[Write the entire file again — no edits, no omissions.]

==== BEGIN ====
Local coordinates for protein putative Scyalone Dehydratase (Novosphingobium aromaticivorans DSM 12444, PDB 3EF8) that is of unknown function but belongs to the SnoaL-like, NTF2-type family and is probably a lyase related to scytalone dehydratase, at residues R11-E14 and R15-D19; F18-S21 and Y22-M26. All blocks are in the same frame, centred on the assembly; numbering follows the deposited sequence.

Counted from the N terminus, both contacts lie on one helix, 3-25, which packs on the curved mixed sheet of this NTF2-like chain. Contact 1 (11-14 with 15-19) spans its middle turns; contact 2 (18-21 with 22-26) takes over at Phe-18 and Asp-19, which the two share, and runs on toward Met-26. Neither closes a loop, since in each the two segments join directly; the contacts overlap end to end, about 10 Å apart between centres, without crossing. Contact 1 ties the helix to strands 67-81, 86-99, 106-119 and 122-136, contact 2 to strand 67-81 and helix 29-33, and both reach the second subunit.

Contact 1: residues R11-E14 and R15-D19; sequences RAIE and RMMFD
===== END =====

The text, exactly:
Local coordinates for protein putative Scyalone Dehydratase (Novosphingobium aromaticivorans DSM 12444, PDB 3EF8) that is of unknown function but belongs to the SnoaL-like, NTF2-type family and is probably a lyase related to scytalone dehydratase, at residues R11-E14 and R15-D19; F18-S21 and Y22-M26. All blocks are in the same frame, centred on the assembly; numbering follows the deposited sequence.

Counted from the N terminus, both contacts lie on one helix, 3-25, which packs on the curved mixed sheet of this NTF2-like chain. Contact 1 (11-14 with 15-19) spans its middle turns; contact 2 (18-21 with 22-26) takes over at Phe-18 and Asp-19, which the two share, and runs on toward Met-26. Neither closes a loop, since in each the two segments join directly; the contacts overlap end to end, about 10 Å apart between centres, without crossing. Contact 1 ties the helix to strands 67-81, 86-99, 106-119 and 122-136, contact 2 to strand 67-81 and helix 29-33, and both reach the second subunit.

Contact 1: residues R11-E14 and R15-D19; sequences RAIE and RMMFD